Saturday, April 21, 2007

Midlife Thriller Crisis

There are various types of writers to whom I’m willing to randomly assign categories to, though I won’t list them all here. There’s the child prodigy, who was writing short stories about cats when she was in 4th grade, and writing fanfic will all the names changed when she was in 11th grade, and probably got suckered into some MFA program after college, but will probably give up at some point if she ever comes to the realization that her dream is not commercially viable. (Future me) There’s the prisoner, who’s doing significant time. Thanks to some well-meaning creative writing instructor (probably a failed writer herself) sent by the state, he starts to write and writes whatever type of novel he’s been reading from the prison library or an account that more than loosely resembles his own life of crime. The list goes on and on.

I believe strongly that there is the occasional person who can write solely thanks to raw talent, so no matter what category you might hail from, you might have written a great novel, even a masterpiece. But that’s another story.

There’s a particular type of writer that we probably see the most of, and rarely ever accept. It’s what I’ll call the “midlife crisis writer.” This person has done the normal thing and has a job that pays money but generally doesn’t make a mark on society in any way. Now they’re forty or fifty, and instead of buying themselves a new car or having plastic surgery, they decided to write a novel. Novels last forever, don’t they? They touch millions of people! (And even appropriately!)

If said writer decides to move into fiction and not autobiography or some thing about how their cat taught them everything they know, this writer will probably move into the thriller, suspense, or mystery genre. This is because it’s what they’re probably reading and because those are genres that look deceptively easy to write. You have your basic plot elements at work: Open with a guy being chased by a killer and then killed. Move into Chapter 1, a domestic scene, until the protagonist (who usually has a similar job to the author’s) gets tied to the killed person in some way and decides to solve the crime or gets thrown into some conspiracy because of a package of information sent to them by the dead person. Throw in some attempts on protagonist’s life, maybe a love triangle, and end somewhere dramatic or symbolic (a church, a graveyard, or the original murder site) with the protagonist facing off against the killer. The protagonist wins but probably gets shot. End with a wrap-up three months later and try to end on a mysterious letter or the announcement that someone’s pregnant. There, done.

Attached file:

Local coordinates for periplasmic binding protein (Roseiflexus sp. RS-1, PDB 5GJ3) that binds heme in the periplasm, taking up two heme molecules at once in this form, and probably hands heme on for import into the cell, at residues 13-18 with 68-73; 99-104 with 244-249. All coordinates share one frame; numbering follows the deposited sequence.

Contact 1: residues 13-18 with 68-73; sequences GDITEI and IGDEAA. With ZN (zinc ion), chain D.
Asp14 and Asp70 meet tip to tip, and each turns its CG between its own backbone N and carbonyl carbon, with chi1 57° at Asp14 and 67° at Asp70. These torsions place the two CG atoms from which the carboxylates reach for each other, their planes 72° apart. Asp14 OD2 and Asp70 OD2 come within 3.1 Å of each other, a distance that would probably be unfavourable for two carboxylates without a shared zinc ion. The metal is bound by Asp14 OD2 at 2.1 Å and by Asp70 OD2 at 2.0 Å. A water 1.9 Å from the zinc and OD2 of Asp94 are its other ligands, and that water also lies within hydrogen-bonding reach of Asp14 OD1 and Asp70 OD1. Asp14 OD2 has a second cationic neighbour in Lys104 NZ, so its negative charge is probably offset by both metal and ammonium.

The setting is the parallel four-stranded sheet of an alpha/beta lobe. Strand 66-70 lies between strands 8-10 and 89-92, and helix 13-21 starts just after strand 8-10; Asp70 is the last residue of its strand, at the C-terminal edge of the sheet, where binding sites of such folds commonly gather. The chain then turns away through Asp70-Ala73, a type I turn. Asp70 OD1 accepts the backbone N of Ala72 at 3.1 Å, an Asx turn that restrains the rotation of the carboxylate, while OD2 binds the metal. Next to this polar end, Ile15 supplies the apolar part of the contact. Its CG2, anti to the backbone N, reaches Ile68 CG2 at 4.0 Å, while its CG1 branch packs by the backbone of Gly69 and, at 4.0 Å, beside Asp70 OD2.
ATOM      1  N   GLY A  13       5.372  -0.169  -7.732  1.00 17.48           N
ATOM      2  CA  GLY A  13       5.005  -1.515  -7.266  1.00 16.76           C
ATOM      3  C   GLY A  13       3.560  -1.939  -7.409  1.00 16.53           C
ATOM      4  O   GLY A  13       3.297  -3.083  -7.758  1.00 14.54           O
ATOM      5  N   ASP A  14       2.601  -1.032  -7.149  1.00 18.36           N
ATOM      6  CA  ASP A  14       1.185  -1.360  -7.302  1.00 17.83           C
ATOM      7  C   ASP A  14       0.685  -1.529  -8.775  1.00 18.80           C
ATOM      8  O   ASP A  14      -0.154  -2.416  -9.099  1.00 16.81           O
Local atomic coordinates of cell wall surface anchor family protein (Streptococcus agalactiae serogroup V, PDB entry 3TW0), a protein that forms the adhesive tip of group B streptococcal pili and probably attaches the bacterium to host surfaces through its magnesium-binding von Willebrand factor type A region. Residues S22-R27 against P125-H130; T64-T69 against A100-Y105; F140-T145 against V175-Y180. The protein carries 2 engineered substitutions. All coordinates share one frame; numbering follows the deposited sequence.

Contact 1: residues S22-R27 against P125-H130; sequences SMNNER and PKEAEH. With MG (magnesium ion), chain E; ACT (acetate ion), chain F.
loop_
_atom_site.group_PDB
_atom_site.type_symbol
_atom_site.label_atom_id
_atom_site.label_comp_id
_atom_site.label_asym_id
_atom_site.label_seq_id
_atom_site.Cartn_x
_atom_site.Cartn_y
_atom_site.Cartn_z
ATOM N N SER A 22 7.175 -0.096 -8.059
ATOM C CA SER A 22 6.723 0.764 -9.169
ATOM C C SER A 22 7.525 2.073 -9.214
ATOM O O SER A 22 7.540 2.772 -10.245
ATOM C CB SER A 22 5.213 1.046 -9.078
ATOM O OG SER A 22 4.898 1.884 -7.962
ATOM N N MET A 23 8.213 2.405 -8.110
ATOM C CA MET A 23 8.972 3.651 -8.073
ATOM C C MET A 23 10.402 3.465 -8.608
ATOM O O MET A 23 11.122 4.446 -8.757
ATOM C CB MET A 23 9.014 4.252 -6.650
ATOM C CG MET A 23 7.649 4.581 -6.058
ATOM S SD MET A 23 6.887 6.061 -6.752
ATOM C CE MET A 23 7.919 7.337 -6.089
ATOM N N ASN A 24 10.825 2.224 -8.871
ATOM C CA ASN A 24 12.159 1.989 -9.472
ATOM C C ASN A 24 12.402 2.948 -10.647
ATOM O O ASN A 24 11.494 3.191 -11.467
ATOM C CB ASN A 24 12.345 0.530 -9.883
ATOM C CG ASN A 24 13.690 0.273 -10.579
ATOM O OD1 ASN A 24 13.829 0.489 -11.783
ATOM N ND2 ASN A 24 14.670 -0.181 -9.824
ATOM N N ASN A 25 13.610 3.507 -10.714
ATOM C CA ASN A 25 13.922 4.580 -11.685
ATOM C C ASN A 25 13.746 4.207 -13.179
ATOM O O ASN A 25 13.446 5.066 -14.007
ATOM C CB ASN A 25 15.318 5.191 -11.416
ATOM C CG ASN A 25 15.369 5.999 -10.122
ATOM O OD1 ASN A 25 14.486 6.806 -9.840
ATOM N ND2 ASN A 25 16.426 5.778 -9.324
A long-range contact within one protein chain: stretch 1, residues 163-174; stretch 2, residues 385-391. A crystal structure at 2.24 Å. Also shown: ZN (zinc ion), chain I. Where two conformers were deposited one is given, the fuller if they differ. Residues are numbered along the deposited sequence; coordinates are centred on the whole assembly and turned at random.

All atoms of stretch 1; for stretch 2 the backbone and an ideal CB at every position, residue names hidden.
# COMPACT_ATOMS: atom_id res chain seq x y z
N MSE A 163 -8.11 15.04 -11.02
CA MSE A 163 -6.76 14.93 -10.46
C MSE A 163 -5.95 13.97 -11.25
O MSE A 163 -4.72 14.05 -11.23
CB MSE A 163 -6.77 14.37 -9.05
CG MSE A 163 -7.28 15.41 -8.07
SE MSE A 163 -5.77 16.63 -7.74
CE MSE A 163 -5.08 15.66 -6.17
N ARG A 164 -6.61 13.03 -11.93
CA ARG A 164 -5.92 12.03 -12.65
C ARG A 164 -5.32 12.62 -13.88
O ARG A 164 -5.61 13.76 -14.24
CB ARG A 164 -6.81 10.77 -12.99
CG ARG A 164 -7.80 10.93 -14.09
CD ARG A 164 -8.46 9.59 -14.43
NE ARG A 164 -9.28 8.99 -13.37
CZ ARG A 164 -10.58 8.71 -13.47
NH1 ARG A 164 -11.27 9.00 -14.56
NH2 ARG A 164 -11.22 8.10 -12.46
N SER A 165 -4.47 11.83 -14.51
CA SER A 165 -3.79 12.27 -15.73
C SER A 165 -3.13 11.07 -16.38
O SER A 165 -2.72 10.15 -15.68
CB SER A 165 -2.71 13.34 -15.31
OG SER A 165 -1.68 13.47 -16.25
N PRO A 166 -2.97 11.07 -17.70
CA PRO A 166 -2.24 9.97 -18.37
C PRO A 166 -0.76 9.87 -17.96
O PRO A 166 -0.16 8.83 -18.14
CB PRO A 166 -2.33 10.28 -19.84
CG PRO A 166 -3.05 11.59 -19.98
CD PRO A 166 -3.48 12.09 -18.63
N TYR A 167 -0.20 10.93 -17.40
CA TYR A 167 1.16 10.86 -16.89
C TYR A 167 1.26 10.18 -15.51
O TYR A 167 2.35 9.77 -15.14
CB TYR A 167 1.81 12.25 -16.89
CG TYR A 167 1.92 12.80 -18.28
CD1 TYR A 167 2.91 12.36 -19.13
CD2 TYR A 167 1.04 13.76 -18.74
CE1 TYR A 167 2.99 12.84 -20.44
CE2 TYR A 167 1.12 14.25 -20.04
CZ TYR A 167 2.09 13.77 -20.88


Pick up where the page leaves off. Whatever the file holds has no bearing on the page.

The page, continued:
Recognize anything? We get tons of these. The only thing that ever changes is the thing driving the plot. For several, unbearable years it was some church secret about Jesus, thanks to The Da Vinci Code, but that died down when the movie came out and everyone realized how much the book sucked when they saw it on screen. Then we saw a lot of Templar stuff because novels/histories about the Templars (based on their mention in The Da Vinci Code) were selling. Now we’re back to the more standard international crime/mafia/drugs/nuclear threat thing, or if the author is the doctor, it involves a disease in some way.

For some reason the current trend is drugs. All drugs. Everyone’s smuggling drugs or killing people over smuggled drugs. Maybe they’ll connect it to terrorism (another big seller) by making it Afghan hash, which supports al-Qaeda. What’s the deal, guys? I haven’t really seen drugs in the news much except crystal meth epidemics, but those don’t involve smuggling. They involve making me sign my name and address when I’m buying one box of Sudafed. What’s up?


Anonymous said...

I wish there were a central location where agents and editors could post what they've been seeing too much of. If there's a run on drug books/mysteries where Jesus's clone did it/fantasies where farm boys get blipped through portals in search of magical jewels, it would be great to know about it. It would also be entertaining, because so few of the topics agents complain about are obvious to those of us who don't see the slush.

Bernita said...

"They touch millions of people! (And even appropriately!)"
Killer line!